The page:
|Title||The Dyadic Effects of Perceived Support on Depression in Spousal Care Partners|
|Publication Type||Journal Article|
|Year of Publication||2020|
|Authors||Meyer, K, Patel, N, White, C|
|Journal||Innovation in Aging|
|Keywords||depression, dyadic effects, perceived support, Spouses|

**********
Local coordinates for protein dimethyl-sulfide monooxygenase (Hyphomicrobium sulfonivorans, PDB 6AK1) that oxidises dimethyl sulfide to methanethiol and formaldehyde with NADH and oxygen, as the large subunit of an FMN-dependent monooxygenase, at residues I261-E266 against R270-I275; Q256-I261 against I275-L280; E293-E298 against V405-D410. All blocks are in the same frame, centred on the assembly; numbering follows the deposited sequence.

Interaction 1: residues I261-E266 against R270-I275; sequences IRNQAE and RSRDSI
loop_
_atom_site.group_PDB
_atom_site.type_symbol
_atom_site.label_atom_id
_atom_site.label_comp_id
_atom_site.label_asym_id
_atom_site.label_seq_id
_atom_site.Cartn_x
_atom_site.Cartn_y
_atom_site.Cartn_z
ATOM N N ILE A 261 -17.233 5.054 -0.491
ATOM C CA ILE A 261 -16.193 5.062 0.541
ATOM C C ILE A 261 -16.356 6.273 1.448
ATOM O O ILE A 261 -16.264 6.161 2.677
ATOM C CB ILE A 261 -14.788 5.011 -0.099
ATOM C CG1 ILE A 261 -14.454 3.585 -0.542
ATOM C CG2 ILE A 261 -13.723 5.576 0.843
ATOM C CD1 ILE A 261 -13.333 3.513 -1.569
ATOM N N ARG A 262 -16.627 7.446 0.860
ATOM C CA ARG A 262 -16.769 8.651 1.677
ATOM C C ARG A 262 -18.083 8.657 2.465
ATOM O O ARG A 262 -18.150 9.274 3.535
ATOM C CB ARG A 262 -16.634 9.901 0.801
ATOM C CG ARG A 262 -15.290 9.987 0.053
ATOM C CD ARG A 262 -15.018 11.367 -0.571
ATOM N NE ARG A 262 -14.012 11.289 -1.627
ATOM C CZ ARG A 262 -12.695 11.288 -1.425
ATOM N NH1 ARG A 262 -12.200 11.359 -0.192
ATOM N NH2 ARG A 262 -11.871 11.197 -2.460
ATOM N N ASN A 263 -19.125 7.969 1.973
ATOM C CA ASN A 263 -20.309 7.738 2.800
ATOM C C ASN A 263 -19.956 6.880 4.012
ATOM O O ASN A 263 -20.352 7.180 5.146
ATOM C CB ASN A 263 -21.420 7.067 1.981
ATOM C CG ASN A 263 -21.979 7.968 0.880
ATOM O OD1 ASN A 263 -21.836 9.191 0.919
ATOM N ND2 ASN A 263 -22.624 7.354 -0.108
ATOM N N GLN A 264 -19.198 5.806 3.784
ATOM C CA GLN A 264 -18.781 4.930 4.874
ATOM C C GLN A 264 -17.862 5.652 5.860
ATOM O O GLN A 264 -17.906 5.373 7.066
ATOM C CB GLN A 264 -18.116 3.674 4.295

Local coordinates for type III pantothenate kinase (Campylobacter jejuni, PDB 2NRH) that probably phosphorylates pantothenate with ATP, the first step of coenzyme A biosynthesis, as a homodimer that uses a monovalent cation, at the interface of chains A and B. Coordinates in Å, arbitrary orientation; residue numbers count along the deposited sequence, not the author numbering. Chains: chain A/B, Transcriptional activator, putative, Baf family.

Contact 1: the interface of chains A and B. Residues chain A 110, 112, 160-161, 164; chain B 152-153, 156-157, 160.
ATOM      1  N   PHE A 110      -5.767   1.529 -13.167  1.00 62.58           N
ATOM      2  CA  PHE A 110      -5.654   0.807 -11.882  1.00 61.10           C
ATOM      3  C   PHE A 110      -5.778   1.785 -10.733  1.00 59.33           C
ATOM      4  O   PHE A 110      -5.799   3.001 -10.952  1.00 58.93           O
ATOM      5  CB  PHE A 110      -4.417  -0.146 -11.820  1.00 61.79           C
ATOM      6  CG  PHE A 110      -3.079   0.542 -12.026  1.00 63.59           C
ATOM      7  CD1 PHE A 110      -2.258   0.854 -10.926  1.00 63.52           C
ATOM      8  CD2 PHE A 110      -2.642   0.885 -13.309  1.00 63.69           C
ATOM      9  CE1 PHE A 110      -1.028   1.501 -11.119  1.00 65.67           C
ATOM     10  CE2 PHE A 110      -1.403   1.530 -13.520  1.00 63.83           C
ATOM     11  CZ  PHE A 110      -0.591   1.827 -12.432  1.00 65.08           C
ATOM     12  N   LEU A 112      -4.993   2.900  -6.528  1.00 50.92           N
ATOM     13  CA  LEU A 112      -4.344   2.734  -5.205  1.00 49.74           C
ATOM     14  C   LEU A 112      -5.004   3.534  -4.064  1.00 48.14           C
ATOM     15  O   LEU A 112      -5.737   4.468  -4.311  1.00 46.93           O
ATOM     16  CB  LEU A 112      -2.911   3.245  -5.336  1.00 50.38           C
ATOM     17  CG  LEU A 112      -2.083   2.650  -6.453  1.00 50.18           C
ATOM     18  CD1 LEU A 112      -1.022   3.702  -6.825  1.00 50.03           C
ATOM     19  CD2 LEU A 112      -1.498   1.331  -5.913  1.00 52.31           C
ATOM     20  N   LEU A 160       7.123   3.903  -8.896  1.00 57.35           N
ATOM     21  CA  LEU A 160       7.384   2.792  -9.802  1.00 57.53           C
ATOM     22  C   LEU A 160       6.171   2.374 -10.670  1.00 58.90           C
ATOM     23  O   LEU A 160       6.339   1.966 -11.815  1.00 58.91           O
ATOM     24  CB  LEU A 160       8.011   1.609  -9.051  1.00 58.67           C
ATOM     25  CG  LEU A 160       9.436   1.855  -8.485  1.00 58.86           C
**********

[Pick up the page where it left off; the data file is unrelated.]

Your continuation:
Relationship quality is an important factor affecting care partners’ health and wellbeing. Supportive marital relationships are associated with better physical and subjective health, whereas strain is associated with poorer health. Recent studies now indicate a dyadic effect of relationship quality on health outcomes, such that an individual’s perceptions of their relationship also affects their partner’s outcomes. Few studies have examined the dyadic effects of relationship quality on mental health among older cognitively intact caregiving couples. To address the lack of dyadic research about how perceived support from one’s spouse related to experiences of depression for individuals and their care partners, we apply cross-sectional actor partner interdependence models (APIMs) to data from the Health and Retirement Study (HRS) (N=490 dyads). APIM regression models controlled for participant demographic characteristics, relationship length, and care recipient functional ability. Findings showed that positive perceived support from a spouse had a stronger negative association with one’s own depression for care recipients than for caregivers. Similarly, greater negative perceived support from a partner was associated with higher levels of depression; whether the partner was the caregiver or care recipient did not make a difference in this model. Although there are hundreds of caregiver interventions to address caregivers’ mental health, few have demonstrated improvement in care recipient outcomes. Observation of both actor and partner effects in this study suggests there may be opportunities to improve care recipient and caregiver mental health by targeting interventions to promote high quality relationships with caregivers or both members of the care dyad.